The primary cilium is a microtubule based membranous extension that grows from a basal body (or mother centriole) in nearly all cell types during interphase (Kobayashi & Dynlacht, 2011). Ciliogenesis is initiated by the attachment of the mother centriole (which becomes the basal body) to a ciliary vesicle followed by nucleation of microtubules to form the axoneme (Sorokin, 1962). The base of the axoneme is structurally distinct and consists doublet microtubules as opposed to triplet microtubules observed in the basal body. This region is called the transition zone (TZ) and consists of Y-linkers that connect the TZ microtubules to the ciliary membrane (Gilula & Satir, 1972). There is no known protein synthesis machinery within the cilium; therefore, the components that make or maintain the cilia must be delivered to the cilia. Cilia are built and maintained by an elaborate and evolutionarily conserved bidirectional transport system called Intraflagellar Transport (IFT). The IFT was first described elegantly in green alga Chlamydomonas reinhardtii (Kozminski, Diener & Rosenbaum, 1993, Kozminski et al., 1993). The IFT is carried out by two distinct multiprotein complexes, IFT-A and IFT-B and microtubule based motor assemblies Kinesin-2 (anterograde) and cytoplasmic dynein (retrograde) (Rosenbaum & Witman, 2002). IFT-B and Kinesins are involved in the anterograde transport of cargo whereas IFT-A and the Cytoplasmic dynein carry out retrograde movement of the precursors and other products back towards the basal body. Consistent with this function, inactivation of IFT-B and the Kinesin complex results in defective generation of cilia. However, role of the retrograde transport complex in cilia formation or function is not clear; nonetheless, inactivation of the IFT-A subunits as well as cytoplasmic dynein can result in defective cilia. There are two types of cilia: motile cilia and immotile (primary or sensory) cilia. Motile cilia contain a 9+2 array of microtubules (9 outer and 2 central microtubules) as well as outer and inner dynein arms, which provide motility and modulate beating of these cilia. On the other hand, primary cilia lack the central microtubule pair and the dynein arms (9+0 array of microtubules) (Satir & Christensen, 2008). Motile cilia are detected in a tissue restricted manner, such as in propelling sperm, in embryonic node to pattern left-right asymmetry, in airway epithelial cells and in cerebrospinal fluid. Primary cilia are specialized as cellular antennae and are detected in a more ubiquitous pattern compared to motile cilia. They are involved in renal development and function, embryonic development, limb bud development and in neurosensory functions, such as hearing, smell, and sight (Anand & Khanna, 2012, Gerdes, Davis & Katsanis, 2009, Hildebrandt, Benzing & Katsanis, 2011). Commensurate with their near ubiquitous presence and their involvement in developmental pathways, any defects in cilia formation or function are associated with a large number severe defects, collectively called ciliopathies (Anand & Khanna, 2012, Badano et al., 2006, Hildebrandt et al., 2011). These include Bardet-Biedl Syndrome (BBS), Joubert Syndrome (JBTS), Meckel-Gruber Syndrome (MKS), and Senior-Løken Syndrome (SLSN). In addition, ciliary dysfunction is also associated with isolated disorders, such as cystic kidney disease (nephronophthisis and polycystic kidney disease) and photoreceptor degeneration (Anand & Khanna, 2012, Hildebrandt & Zhou, 2007, Pazour & Rosenbaum, 2002).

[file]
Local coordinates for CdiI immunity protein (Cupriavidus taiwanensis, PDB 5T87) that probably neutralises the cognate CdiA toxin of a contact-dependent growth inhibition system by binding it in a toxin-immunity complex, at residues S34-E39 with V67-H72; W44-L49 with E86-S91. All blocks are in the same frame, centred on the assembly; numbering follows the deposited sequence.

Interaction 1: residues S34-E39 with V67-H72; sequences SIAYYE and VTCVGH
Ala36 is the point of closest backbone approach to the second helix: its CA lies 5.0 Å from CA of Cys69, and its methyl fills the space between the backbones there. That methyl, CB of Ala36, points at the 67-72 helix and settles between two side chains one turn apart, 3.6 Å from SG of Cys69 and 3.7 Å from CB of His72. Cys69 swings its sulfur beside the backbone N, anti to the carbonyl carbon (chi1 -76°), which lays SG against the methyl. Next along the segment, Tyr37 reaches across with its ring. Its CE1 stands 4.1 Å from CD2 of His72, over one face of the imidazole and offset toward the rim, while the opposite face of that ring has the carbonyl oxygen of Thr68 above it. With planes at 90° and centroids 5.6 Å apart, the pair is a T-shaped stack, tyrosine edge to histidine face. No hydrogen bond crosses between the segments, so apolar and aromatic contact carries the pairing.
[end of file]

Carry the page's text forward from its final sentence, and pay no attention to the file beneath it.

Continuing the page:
Retina and Photoreceptors